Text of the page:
1. The communal oven
One of the greatest costs of industrialization was the death of baking practices that both built and sustained communities. You didn’t need to live in a small town in the Middle Ages to reap the benefits of the communal oven. Many Parisian neighbourhoods also featured communal ovens around which its residents talked, learned and evolved. So do some small towns up until not that long ago. Besides the ample social benefits, which Pierre Delacretaz has done a beautiful job of documenting in his book, Les Vieux Fours a Pain (Old Bread Ovens), many parts of the world still make use of communal ovens for both practical and cultural reasons. Imagine dropping off your dough in the morning to pick up an amazing loaf on your way home from work, or a ceramic pot in which your dinner would get slow cooked all day (à la Tangiers), or a whole stack of cinammon buns made from your own backyard teff.
2. These things
(credit: Taste & Tell blog)
3. Itinerant bakers
What’s this, you ask? It’s a professional baker with a heart of gold, equipped with a bike and a whole satchel of passion for bringing baking into people’s homes. Aka, “boulanger itinérant” or baker on the go”. S(h)e’ll come to your house and bake with you and your friends, teaching your simple ways to do it on your own down the line. When you’re done, you’ll have a whole bunch of pro loaves, buns, and other goodies to share around. The best part is the baking expertise that no one can take away from you. Here’s one in Montréal that is worth calling up. If you’re still not convinced, I wrote more about him here.
4. Home bread mills
Imagine being able to bake from anything, any starting point whatsoever. Kernels of corn, millet or rye. Why not mill at home? Mills cost a lot less than you think. What’s more: you,re not even limited to grains. When I was in living in France in the early 2000s, I worked in a chestnut orchard. We milled the dried chestnuts and made a delicious, nutritious chestnut flour. It combined beautifully with baking flours or other alternative flours (for the gluten intolerent) to create breads, scones and pastries of all types. Milling at home is not as hard as you think. Mother Earth has a great rundown of how to begin your home bread mill search.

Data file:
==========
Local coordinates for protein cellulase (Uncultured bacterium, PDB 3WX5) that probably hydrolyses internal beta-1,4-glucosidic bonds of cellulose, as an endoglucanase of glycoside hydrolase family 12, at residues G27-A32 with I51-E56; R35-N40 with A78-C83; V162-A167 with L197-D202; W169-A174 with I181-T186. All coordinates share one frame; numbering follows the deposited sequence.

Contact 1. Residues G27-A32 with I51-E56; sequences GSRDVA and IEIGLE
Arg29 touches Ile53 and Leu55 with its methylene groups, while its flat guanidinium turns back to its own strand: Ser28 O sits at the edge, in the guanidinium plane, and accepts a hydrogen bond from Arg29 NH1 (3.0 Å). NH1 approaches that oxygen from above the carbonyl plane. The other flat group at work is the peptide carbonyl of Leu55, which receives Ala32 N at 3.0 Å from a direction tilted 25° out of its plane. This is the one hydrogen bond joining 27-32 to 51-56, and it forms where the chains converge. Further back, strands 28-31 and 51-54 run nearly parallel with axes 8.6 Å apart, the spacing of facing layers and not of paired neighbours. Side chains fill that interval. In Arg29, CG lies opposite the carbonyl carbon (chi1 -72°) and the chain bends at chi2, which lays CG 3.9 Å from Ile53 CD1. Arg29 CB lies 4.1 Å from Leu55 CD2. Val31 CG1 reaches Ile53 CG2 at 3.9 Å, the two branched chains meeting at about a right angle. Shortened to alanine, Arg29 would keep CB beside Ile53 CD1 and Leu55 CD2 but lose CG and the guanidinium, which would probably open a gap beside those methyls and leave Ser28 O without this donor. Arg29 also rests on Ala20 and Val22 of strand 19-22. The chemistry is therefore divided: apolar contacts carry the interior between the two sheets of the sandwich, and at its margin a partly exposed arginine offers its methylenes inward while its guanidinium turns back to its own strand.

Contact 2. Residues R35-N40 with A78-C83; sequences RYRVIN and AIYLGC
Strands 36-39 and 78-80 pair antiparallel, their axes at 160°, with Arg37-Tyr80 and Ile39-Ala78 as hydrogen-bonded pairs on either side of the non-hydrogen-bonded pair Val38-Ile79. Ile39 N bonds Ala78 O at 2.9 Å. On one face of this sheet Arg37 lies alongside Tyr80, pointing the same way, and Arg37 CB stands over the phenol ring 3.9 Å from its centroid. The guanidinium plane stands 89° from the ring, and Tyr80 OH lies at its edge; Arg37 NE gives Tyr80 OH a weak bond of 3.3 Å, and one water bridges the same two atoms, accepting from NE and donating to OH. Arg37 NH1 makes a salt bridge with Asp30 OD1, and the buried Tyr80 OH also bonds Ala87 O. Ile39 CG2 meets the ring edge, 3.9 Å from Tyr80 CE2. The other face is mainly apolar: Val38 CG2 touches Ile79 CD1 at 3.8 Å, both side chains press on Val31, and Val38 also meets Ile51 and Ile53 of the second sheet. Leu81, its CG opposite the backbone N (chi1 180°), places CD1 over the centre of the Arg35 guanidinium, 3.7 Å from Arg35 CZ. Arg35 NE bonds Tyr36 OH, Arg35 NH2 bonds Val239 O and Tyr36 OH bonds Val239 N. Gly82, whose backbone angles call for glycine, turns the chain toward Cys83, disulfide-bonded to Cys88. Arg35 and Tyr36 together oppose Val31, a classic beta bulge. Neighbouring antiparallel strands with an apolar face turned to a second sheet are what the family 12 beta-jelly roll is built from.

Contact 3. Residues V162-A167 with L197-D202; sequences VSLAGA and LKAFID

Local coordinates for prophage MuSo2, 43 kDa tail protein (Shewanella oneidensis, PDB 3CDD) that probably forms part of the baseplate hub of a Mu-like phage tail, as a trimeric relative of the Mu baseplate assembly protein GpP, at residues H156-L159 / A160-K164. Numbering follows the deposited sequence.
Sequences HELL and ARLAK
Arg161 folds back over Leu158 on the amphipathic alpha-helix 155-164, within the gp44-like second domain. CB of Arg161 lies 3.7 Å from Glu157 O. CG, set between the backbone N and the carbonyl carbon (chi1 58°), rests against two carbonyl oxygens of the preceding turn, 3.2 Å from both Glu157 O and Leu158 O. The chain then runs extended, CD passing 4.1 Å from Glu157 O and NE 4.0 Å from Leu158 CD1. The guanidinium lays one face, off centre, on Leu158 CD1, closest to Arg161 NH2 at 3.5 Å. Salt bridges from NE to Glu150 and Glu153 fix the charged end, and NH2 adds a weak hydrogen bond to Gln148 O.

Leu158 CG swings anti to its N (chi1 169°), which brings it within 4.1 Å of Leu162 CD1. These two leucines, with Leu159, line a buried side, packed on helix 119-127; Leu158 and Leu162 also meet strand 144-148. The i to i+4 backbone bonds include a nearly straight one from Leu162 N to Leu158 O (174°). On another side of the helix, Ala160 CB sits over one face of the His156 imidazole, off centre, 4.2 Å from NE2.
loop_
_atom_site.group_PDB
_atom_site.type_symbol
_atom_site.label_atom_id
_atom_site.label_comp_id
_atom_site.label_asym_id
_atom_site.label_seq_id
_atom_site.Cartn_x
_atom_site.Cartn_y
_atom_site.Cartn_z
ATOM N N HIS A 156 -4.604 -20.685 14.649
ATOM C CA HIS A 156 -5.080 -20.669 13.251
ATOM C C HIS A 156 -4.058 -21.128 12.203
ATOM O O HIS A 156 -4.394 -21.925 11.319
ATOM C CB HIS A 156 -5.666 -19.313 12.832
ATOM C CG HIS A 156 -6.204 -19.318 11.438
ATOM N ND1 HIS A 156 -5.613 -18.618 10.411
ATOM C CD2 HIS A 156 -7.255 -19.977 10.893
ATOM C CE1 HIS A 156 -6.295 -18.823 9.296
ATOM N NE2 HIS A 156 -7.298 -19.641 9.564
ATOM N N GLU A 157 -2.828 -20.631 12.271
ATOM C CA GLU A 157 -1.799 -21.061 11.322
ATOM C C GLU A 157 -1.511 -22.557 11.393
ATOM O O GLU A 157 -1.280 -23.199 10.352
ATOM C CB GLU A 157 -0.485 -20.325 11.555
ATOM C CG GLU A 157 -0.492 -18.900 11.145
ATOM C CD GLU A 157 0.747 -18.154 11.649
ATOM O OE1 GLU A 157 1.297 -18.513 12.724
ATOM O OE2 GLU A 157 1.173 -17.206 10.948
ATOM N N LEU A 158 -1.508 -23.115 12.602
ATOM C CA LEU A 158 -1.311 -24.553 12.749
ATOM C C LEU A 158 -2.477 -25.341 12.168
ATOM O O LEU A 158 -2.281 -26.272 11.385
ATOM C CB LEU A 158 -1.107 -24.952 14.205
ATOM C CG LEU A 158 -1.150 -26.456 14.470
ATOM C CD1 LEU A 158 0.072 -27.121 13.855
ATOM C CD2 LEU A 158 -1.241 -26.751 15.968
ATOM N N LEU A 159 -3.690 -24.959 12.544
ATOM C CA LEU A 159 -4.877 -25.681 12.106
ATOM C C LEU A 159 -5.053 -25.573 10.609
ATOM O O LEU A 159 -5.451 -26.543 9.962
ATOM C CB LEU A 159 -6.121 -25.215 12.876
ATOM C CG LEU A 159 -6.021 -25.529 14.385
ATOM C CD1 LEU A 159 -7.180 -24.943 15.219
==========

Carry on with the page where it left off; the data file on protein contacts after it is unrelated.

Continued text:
6. Making pie crust with finger tips
A shortcrust, once a staple of many Anglo-Saxon savoury & sweet dishes, has long gone the way of grandma’s cookbook. The thing is, it’s so ridiculously easy and superiour to store-bought crust that its absence in our daily life boggles my mind. Here’s a quick, tried and tested technique (apologies, but Mr. Jamie Oliver does it best).
7. Date squares.
They’re just not made often enough.
8. Baking in sand, embers or stones
Baking flat breads inside a solid heat source, as it were, is a famously Berber technique (think lots of sand dunes and not a lot of electricity), but it’s indeed been the go-to baking method in most corners of the world. In North America, however, we’ve long grown distant from our indigenous roots, and most of us would never consider it a way to get that yeast rising, or golden crust forming. But it is something to bring back. Still not convinced? Just watch this:
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